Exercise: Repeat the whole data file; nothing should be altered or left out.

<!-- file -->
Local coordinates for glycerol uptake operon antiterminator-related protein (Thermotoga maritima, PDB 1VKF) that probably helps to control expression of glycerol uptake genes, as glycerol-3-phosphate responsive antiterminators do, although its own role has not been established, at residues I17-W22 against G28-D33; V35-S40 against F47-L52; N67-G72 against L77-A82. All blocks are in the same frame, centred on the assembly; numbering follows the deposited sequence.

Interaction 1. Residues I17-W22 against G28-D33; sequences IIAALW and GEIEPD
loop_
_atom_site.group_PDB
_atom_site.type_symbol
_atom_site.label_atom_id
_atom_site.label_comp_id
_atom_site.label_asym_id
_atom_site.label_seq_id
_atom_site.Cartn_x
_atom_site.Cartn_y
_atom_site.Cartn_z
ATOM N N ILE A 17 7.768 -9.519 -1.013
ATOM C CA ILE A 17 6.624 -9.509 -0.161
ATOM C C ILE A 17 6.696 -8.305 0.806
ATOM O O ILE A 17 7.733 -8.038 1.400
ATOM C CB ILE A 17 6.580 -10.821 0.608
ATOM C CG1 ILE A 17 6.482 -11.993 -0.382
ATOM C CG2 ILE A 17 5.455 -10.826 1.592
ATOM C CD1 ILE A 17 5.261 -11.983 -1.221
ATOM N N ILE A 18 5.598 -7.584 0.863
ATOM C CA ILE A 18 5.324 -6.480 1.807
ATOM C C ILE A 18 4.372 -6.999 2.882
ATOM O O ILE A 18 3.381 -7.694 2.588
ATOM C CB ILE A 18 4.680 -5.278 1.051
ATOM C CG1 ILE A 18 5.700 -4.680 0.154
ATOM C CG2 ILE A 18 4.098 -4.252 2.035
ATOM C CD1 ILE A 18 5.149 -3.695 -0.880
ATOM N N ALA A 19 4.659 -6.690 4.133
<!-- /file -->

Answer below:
Local coordinates for glycerol uptake operon antiterminator-related protein (Thermotoga maritima, PDB 1VKF) that probably helps to control expression of glycerol uptake genes, as glycerol-3-phosphate responsive antiterminators do, although its own role has not been established, at residues I17-W22 against G28-D33; V35-S40 against F47-L52; N67-G72 against L77-A82. All blocks are in the same frame, centred on the assembly; numbering follows the deposited sequence.

Interaction 1. Residues I17-W22 against G28-D33; sequences IIAALW and GEIEPD
loop_
_atom_site.group_PDB
_atom_site.type_symbol
_atom_site.label_atom_id
_atom_site.label_comp_id
_atom_site.label_asym_id
_atom_site.label_seq_id
_atom_site.Cartn_x
_atom_site.Cartn_y
_atom_site.Cartn_z
ATOM N N ILE A 17 7.768 -9.519 -1.013
ATOM C CA ILE A 17 6.624 -9.509 -0.161
ATOM C C ILE A 17 6.696 -8.305 0.806
ATOM O O ILE A 17 7.733 -8.038 1.400
ATOM C CB ILE A 17 6.580 -10.821 0.608
ATOM C CG1 ILE A 17 6.482 -11.993 -0.382
ATOM C CG2 ILE A 17 5.455 -10.826 1.592
ATOM C CD1 ILE A 17 5.261 -11.983 -1.221
ATOM N N ILE A 18 5.598 -7.584 0.863
ATOM C CA ILE A 18 5.324 -6.480 1.807
ATOM C C ILE A 18 4.372 -6.999 2.882
ATOM O O ILE A 18 3.381 -7.694 2.588
ATOM C CB ILE A 18 4.680 -5.278 1.051
ATOM C CG1 ILE A 18 5.700 -4.680 0.154
ATOM C CG2 ILE A 18 4.098 -4.252 2.035
ATOM C CD1 ILE A 18 5.149 -3.695 -0.880
ATOM N N ALA A 19 4.659 -6.690 4.133